In the 4th tranche of auction, 9 coal mines were put for auction for the Non-regulated Sector - Iron & Steel, Cement and Captive Power Plants. Due to low response, online bids were not opened and the 4th tranche of auction was annulled.

In the 5th tranche, 6 coal mines were put for auction for the specified end use "production of Iron & Steel". As there were less than 3 bidders or technically qualified bidders, the 5th tranche of auction was also annulled.

So far, 31 coal mines have been auctioned under the CM(SP) Act, 2015. Out of the originally auctioned 31 Coal Mines, Coal Mine Development and Production Agreements have been terminated in respect of 6 Coal Mines. So, 25 auctioned coal mines remain.

Transparency in Coal Mines Auctioning

To keep the process transparent, the first ever auction of coal mines were conducted in December, 2014 through e-auction mode on an electronic platform. No physical bids were accepted or considered. Applications were required to be submitted online for allotment of coal mines to Government companies also.

Further, to ensure the fool proof security of the E-platform of MSTC, Security Audit had also been conducted prior to auction of coal mines. It was one of the most transparent auctions where bids were placed on an electronic platform accessible to everyone with an internet connection. In fact, everyone had the option of tracking the progress of the auction on their mobile phones.

The number and names of the companies which had applied were publicly disclosed in open forums where hundreds of bidders were present along with members of the media too. The entire proceedings were videotaped. There were also press releases and names were disclosed on the auction website. Technical and financial parameters for the qualification of bidders were clearly laid down in the tender document.

Grounds for disqualification were also clearly mentioned in the tender document. Specific reasons were given to such bidders. The initial bid price (applicable floor price) and subsequent bids were also visible to the public. The parameters for determining the floor price and subsequent bids were part of the methodology and on public display on the website. Thus, each and every data point was actually available in the public domain.

The value of India’s coal imports have risen by 38.2% to Rs.1,38,477 crore in 2017-18. However, the quantity of coal imports has increased only by 9.1% from 190.95 MT to 208.27 MT during this period.

Exploration of coal resources in the country is a continuous process. Ministry of Coal through its central sector scheme supports the promotional or regional exploration and detailed exploration in non Coal India Limited (CIL) blocks.

At present only lignite mines are operated by NLC India Limited (NLCIL). Lignite is produced by NLCIL from various operational mines: three Lignite Mines at Neyveli, Tamilnadu and one Lignite Mine at Barsingsar, Rajasthan.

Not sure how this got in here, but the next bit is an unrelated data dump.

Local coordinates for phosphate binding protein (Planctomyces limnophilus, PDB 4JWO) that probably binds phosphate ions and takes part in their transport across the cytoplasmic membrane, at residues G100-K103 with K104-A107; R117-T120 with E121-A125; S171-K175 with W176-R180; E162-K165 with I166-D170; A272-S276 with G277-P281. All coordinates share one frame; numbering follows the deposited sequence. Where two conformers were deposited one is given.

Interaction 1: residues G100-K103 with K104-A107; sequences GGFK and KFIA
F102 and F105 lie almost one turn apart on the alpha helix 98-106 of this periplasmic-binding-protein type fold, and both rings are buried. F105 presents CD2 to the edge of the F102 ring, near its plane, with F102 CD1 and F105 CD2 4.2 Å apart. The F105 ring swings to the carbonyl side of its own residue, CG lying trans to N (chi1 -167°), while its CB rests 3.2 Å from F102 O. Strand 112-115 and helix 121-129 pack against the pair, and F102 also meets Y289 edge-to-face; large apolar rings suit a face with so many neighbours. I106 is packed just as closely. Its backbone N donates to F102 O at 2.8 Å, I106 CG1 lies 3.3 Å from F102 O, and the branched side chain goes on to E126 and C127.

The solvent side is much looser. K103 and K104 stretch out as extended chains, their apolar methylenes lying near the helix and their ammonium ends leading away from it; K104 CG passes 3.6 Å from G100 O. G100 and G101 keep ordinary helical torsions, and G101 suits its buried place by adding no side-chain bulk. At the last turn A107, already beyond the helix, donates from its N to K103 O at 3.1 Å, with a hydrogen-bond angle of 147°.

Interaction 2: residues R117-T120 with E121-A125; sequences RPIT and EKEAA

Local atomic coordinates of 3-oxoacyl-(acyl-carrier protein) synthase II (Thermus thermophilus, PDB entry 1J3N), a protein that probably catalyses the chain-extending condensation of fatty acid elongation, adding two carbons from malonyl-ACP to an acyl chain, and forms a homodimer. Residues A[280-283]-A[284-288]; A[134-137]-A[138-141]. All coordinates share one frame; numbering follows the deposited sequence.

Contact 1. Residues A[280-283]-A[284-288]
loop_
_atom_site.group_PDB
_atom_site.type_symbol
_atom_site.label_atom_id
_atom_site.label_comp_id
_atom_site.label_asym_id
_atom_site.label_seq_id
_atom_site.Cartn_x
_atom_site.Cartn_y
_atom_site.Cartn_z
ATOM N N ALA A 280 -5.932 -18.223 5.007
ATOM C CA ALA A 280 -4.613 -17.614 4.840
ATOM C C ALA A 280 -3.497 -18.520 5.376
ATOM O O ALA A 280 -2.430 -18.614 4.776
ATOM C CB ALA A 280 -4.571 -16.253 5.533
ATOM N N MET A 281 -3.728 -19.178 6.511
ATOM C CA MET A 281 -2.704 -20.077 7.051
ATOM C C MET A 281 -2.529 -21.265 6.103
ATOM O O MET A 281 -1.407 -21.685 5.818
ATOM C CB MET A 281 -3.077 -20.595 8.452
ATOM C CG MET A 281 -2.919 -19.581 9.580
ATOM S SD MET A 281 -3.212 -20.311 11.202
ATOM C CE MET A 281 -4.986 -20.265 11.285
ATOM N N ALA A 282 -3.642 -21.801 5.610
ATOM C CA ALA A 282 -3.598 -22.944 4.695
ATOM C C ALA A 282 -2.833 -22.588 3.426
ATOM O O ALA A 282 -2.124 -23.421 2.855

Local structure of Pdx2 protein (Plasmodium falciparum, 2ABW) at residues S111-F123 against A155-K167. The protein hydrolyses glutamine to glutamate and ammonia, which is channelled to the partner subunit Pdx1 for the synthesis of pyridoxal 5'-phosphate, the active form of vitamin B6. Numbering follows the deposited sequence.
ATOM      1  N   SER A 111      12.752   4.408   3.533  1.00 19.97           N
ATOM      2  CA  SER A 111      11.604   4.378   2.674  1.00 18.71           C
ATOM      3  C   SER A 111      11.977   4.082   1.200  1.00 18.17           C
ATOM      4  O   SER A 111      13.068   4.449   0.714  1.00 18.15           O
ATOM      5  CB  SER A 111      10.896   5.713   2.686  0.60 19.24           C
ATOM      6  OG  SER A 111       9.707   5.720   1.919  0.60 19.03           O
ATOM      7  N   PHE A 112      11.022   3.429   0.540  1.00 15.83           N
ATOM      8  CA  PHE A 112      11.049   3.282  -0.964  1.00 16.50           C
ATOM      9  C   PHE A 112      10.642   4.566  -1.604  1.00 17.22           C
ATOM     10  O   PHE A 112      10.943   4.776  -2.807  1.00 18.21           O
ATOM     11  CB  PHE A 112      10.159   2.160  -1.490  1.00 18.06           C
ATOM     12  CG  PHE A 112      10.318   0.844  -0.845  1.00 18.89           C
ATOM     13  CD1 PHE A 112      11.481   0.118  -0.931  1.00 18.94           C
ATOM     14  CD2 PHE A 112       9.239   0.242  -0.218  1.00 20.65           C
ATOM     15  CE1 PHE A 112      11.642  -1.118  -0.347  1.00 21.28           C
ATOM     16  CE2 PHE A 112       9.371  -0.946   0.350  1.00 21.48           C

On account of enhanced production by CIL, India has moved from a regime of coal scarcity to a coal surplus situation. The vendible stock of CIL has increased from 53.62 MT as on 1 April, 2015 to 61.92 MT as on 1 April, 2017. The off take or dispatch of coal of CIL has also increased from 488.86 MT in 2014-15 to 542.82 MT in 2016-17.

The methodology for auction of coal mines or blocks for sale of coal under the provisions of the Coal Mines (Special Provisions) Act, 2015 and the Mines and Minerals (Development and Regulation) Act, 1957 has been approved by the Government and Order in this regard has been issued on 27 February, 2018.

The methodology for auction for coal mines and blocks for sale of coal under the provisions of the Coal Mines (Special Provisions) Act, 2015 and the Mines and Minerals (Development and Regulation) Act, 1957 including enabling provisions for Foreign Direct Investment has been approved by the Government and Order in this regard has been issued on 27 February, 2018.

The following research works which have been carried out in Government institutes and organisation to enhance the quality and production of coal in the country.

Coal India Limited (CIL) has increased its production from 462.41 Mt in 2013-14 to 554.14 Mt in 2016-17. On account of enhanced production by CIL, the country has moved from a regime of coal scarcity to a coal surplus situation.

CIL has taken the following measures to improve the work efficiency of coal mines:

  1. Planning for higher capacity mines with heavy mechanization to take advantage of economy of scale.

  2. Introduction of state of the art technology to improve its work efficiency with high capacity HEMMS like 42 cum shovel with 240T Rear Dumper.

  3. Introduction of Surface Miners in opencast mines to improve operational efficiency & cater to environmental needs.

  4. Introduction of In-pit crushing & conveying/in pit conveying.

  5. Introduction of mechanized mass production technology like powered support long wall technology and continuous miner in UG mines.